• Momoka acts all nice, sweet, and cheery on the outside, especially when she's putting on her professional mask, but is actually a rude, somewhat snooty, and negative jerk on the inside.
  • Biting-the-Hand Humor: Chitose's and Momoka's negative reaction to the light novel authors is seen as this to the viewers, seeing that the man behind Girlish Number, Wataru Watari, is a light novel writer himself (with My Teen Romantic Comedy SNAFU being his best known work). Many watchers theorized that the novel is based on his own experiences with the adaptation of his other work, Qualidea Code.
  • Bland-Name Product: They get kind of weird with it—despite being clearly shown on-screen as "BINE" (a riff on LINE), it's introduced as "that chat app everyone is using now" and is only referred to using similar phrases instead of characters just using its fictional name.
  • Break the Haughty: The in-universe backlash clearly did a number on Chitose's ego. Seeing her peers get more roles while she hasn't received anything of note after the first Kuusure anime, in addition to being quickly overshadowed by newcomer Nanami, also ends up delivering a very harsh reality check for her, and causes her to doubt herself.
  • Cat Smile: Koto has one that pops up frequently.
  • Christmas Cake: Discussed between Koto and Kazuha in Episode 6. Koto is 26, and she is aware that her window to become a star is quickly closing. Had she not landed her Kuusure role she would've just returned to her hometown and gotten married.
  • Corrupt Corporate Executive: From the get-go it is made clear that the president of Number 1 Productions went with Kuusure's adaptation as an attempt to cash in on a bandwagon. Kuzu, the producer, is more interested in using the budget to enjoy himself rather than ensure a good anime is produced.
  • Couch Gag: The anime's title sequence changes every few episodes. For example, starting in Episode 3 a pan falls on Chitose's head.
  • The Cynic: Chitose. Given that this is a work penned by Wataru Watari though, it's a given. She couldn't have said it better herself:
    Chitose: I hate idealism. There's no point. Too dark.
  • A Day in the Limelight: Kazuha and Momoka are the stars of Episodes 7 and 8, which focus on their personal issues and lives.
  • Deadpan Snarker: Both Karasuma siblings, who take jabs at the industry, the people around them, and each other. Like sister like brother huh?
  • Deconstruction:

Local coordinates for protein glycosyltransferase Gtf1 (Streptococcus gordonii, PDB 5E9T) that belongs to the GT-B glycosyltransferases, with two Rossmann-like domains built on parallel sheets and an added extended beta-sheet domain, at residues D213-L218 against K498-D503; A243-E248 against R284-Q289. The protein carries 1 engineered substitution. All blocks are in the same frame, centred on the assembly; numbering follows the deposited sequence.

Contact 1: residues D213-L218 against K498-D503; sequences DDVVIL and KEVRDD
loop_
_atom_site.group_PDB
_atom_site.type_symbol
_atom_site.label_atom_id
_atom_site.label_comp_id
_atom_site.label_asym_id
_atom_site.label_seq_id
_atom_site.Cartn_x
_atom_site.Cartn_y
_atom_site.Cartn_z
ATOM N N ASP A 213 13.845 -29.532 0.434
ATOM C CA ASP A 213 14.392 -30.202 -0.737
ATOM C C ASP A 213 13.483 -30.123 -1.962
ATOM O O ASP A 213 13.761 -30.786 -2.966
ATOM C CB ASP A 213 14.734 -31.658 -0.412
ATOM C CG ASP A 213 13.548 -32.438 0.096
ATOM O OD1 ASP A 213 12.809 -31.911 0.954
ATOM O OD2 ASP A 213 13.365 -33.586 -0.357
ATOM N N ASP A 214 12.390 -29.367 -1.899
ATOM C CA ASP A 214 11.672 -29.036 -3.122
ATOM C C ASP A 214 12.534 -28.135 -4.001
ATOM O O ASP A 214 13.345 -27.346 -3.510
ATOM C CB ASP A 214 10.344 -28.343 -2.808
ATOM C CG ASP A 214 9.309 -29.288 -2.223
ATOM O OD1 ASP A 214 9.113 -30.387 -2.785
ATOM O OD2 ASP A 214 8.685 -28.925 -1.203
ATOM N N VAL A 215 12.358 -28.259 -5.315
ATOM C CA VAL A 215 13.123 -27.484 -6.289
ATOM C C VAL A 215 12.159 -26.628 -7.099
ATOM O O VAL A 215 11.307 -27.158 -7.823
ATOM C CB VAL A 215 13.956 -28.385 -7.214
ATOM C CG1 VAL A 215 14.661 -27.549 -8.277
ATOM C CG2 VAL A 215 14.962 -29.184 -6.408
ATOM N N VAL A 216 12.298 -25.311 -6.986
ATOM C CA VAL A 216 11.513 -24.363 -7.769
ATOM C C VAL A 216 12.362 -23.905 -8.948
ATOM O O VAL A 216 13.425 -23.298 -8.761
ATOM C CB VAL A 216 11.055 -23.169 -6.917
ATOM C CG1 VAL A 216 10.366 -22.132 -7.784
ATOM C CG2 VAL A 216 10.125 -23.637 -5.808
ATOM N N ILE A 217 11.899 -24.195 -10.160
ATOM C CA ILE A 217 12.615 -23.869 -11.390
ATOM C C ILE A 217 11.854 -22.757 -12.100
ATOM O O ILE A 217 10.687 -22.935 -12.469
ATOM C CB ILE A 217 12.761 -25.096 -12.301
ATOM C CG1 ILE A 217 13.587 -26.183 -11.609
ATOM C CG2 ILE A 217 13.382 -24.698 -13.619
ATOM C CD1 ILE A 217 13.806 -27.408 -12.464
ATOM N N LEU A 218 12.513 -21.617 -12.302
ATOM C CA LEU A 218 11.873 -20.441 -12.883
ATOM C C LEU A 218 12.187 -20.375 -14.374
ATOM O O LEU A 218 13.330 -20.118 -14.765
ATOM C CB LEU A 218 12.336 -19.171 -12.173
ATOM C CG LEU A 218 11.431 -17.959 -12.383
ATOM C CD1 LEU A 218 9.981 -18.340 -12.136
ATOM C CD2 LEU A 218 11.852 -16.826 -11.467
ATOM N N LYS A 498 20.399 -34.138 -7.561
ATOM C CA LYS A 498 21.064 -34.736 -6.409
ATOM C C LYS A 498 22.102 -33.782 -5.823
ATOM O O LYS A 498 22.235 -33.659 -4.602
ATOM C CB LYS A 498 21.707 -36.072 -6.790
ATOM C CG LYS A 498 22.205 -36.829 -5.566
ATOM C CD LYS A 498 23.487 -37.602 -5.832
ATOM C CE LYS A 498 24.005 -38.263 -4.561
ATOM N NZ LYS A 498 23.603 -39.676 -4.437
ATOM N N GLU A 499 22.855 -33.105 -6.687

• In general, of idealistic works about professional media production such as Shirobako and New Game!. While those stories poke plenty of fun at the stressful and often dysfunctional workings of their industries, the problems are mostly Inherent in the System and there are few really antagonistic or villainous figures. The protagonists' studio and members of cooperating industries are mostly people who, despite their flaws, have real talent and are Doing It for the Art, which is why they eventually succeed in producing work they can be proud of. Girlish Number instead depicts a project to adapt a light novel into an anime which is basically doomed to suck because of pervasive greed, incompetence, and laziness. First, a couple of producers who know very little about making anime decide to hop on the light novel adaptation bandwagon, hoping to get rich by animating a mediocre work called Millennium Princess x Kowloon Overlord, and they make decisions about the cast, crew, and production that are geared toward marketing gimmicks instead of making the best possible work. In the process, they bully the writer who can't do anything about their Executive Meddling and quickly becomes disillusioned. The studio handling animation production is ridiculously overworked, and can't manage to produce anything but Off-Model dreck. The lead role goes to an inexperienced and untalented voice actress, Chitose, who isn't serious about her work and only cares about getting famous. Meanwhile, the few seiyuu who take their jobs seriously are depending on the show to succeed so they can get the big break they've spent their whole careers waiting for. Ultimately, some good comes out of it. The anime grows the beard somewhat as it goes on, since Chitose gets better at acting and the animation quality improves in the second season. Koto and Yae start getting more roles, Kazuha and Yae manage to work out their issues with voice acting and their families, and after experiencing Break the Haughty, Chitose learns not to take her job or her friends for granted and bounces back from her slump. Looking back on the anime they have to admit that it was shitty, but at least it wasn't a total flop, and Nanami shows there's at least one person who genuinely loved it. The ending takes a glass-half-full view of things: there are some messed up things about the job, but there are also things that make it worthwhile.